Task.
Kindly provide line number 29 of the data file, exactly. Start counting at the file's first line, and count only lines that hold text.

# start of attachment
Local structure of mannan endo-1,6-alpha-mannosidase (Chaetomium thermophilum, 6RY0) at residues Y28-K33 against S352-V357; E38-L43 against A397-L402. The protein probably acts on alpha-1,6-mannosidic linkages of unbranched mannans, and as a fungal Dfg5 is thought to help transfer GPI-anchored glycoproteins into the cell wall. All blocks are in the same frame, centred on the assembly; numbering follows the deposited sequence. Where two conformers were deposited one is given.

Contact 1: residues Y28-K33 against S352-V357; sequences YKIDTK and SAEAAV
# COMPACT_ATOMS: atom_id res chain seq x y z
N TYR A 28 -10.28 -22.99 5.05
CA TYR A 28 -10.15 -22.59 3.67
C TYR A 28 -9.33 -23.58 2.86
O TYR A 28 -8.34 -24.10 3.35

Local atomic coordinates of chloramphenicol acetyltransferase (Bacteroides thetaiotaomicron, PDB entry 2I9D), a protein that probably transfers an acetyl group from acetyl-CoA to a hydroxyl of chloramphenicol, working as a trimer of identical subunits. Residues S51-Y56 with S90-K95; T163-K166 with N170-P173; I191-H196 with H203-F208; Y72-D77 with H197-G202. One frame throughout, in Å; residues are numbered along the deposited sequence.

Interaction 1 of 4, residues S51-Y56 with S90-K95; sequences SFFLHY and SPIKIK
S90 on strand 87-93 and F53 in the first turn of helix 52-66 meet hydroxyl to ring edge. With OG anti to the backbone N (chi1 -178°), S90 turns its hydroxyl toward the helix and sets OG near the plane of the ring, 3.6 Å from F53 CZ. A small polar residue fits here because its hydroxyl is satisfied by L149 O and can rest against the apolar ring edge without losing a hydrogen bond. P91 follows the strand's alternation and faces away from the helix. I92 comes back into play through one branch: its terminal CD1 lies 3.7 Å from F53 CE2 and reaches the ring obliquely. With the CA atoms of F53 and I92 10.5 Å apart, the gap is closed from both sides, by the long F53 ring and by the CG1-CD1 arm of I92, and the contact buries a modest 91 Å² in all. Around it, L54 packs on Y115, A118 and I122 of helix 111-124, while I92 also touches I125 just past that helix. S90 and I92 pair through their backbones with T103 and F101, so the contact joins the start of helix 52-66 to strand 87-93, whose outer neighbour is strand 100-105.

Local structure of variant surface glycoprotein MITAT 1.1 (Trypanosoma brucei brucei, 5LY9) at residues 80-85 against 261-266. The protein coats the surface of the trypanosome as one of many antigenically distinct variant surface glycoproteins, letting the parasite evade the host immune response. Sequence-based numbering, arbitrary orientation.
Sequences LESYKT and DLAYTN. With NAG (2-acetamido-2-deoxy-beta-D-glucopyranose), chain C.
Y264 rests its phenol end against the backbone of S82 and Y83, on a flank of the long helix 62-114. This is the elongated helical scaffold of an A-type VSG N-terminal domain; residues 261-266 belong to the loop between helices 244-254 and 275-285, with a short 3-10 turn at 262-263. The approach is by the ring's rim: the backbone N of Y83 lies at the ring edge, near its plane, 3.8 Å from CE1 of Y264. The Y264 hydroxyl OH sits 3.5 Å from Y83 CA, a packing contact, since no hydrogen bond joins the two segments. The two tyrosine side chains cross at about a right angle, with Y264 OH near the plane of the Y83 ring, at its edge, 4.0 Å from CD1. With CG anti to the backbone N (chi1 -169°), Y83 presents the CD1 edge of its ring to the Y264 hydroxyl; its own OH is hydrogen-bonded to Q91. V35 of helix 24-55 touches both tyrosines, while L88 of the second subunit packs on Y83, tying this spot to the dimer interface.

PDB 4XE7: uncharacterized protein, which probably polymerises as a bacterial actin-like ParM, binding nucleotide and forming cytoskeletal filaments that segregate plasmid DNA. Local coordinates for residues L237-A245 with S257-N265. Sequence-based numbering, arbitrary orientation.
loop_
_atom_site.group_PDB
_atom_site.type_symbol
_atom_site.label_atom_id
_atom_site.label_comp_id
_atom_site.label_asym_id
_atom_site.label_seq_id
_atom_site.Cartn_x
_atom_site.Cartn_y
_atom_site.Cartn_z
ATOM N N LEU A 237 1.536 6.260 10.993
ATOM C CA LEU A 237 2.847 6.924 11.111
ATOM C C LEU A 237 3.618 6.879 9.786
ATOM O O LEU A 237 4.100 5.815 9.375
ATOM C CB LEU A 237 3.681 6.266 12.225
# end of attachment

ATOM C CB LEU A 237 3.681 6.266 12.225